Krishnamurti: We do not see our problems, our selfishness very clearly. That is one of the questions we want to discuss. Any others?

Questioner: When we are aware of people there can possibly be compassion, or there can be very cold awareness. What is the relationship between awareness and compassion?

Krishnamurti: What is the relationship between awareness and compassion.

Questioner: We generally intellectualise everything, whatever we hear (inaudible).

Krishnamurti: We intellectualise everything we hear, or when we read something, a statement of any kind, we immediately translate it into an intellectual process. Why does this happen and can that end.

Questioner: I perceive that I can be conscious of my conditioning, of certain conditioning, yet this will keep on coming up and up, and I feel that though I am aware of it I am still caught in it, and I can't seem to free myself from it.

Krishnamurti: When I am aware, or observe, my conditioning I think I am somewhat free of it but I come back to it again over and over and over.

Is that enough for this morning? Which of these three questions, or four questions, should we take? Why, as that gentleman asked, we don't have a deep insight into our selfishness and be free of it? Then the other question was, what is the relationship between awareness and compassion? And the other question is, why does the mind always intellectualise and therefore avoid the main issue? And the other is, one is aware of the conditioning and one perhaps slightly loosens up the weight of the past but it recurs over and over again. Now which of these four questions do we take up and go into? No answer?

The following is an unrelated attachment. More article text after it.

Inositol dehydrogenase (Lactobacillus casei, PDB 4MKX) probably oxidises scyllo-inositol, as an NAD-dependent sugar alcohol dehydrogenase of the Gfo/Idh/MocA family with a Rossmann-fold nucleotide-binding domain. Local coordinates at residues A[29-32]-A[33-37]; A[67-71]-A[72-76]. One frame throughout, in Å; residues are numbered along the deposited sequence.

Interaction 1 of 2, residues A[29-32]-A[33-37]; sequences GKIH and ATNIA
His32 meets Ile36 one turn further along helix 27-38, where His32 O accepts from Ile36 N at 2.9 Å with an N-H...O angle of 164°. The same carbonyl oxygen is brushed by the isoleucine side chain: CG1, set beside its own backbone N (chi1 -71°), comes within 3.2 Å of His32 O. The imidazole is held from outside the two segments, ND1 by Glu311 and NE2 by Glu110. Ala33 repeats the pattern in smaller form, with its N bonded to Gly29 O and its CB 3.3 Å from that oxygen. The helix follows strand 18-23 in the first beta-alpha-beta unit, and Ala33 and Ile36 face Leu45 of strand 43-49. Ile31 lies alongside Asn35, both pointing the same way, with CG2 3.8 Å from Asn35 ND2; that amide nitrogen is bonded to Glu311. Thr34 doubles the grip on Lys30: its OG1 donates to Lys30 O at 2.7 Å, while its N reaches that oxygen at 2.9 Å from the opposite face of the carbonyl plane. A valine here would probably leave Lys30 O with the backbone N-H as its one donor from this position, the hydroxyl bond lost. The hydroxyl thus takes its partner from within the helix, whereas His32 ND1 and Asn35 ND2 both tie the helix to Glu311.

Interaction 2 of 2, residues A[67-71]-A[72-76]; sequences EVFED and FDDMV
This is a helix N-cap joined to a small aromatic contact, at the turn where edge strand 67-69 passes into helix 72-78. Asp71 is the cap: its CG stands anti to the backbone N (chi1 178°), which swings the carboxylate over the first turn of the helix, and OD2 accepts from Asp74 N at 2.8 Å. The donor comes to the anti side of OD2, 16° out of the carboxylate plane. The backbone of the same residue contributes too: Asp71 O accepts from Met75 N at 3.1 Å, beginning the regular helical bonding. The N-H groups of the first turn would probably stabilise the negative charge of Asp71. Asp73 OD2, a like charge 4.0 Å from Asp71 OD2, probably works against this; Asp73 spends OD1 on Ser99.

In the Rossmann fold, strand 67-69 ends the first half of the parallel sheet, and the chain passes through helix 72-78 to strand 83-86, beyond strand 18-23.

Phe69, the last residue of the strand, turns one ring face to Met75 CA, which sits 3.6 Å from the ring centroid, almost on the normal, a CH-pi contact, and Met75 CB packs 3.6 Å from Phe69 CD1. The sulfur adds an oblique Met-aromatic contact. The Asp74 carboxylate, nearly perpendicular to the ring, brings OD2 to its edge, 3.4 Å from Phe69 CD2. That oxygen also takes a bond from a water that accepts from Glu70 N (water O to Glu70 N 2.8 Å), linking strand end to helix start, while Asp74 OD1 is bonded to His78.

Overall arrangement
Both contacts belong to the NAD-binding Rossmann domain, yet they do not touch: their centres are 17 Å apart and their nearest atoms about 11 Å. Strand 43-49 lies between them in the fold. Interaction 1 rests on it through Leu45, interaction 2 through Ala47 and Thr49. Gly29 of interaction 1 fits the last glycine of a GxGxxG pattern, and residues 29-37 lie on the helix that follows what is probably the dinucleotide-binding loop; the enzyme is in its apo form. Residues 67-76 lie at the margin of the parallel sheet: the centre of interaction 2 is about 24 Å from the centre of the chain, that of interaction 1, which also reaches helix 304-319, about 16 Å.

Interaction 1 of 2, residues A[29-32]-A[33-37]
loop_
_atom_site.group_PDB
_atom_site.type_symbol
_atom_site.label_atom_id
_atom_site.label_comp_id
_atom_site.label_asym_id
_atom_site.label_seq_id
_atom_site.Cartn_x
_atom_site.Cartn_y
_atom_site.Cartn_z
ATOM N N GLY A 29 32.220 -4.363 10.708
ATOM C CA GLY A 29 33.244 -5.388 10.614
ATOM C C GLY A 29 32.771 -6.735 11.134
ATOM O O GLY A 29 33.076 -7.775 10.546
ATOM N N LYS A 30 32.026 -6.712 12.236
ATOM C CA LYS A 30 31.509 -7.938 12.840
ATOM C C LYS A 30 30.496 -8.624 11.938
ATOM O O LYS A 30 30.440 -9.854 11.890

Questioner: The last one.

Krishnamurti: The last one? Perhaps the other questions can be included in the last question of this person, which is: it seems to happen that occasionally when one is aware and one is interested, that this conditioning of many, many, many centuries is broken down somewhat, but it comes back again and again. What is one to do? Shall we discuss that?

Questioner: Yes, yes.

Krishnamurti: First of all if we go into it seriously, and I hope you want to go into it seriously, we must be very clear not only of the question but also how we approach the question. The approach matters enormously, perhaps more than the question itself. Right? May I go into that a little bit?

There is this question: whether it is possible to uncondition the mind... whether it is possible for the mind to uncondition itself completely and not occasionally. That is the question. How do you approach that question because the manner of your approach will find a solution. But if you approach it with an intellectual concept, then your answer will also be very superficial. Right sir? So how... Or, you want to be completely free of this conditioning and therefore your desire to be free of it is much stronger than the problem itself. Right sir? Or is it a problem to you at all? A real problem, a real issue, like wanting food. Or is it merely a superficial, casual question you put on a day... you put while you are here, and then you forget all about it and say, « Well next year we will trot it out again »?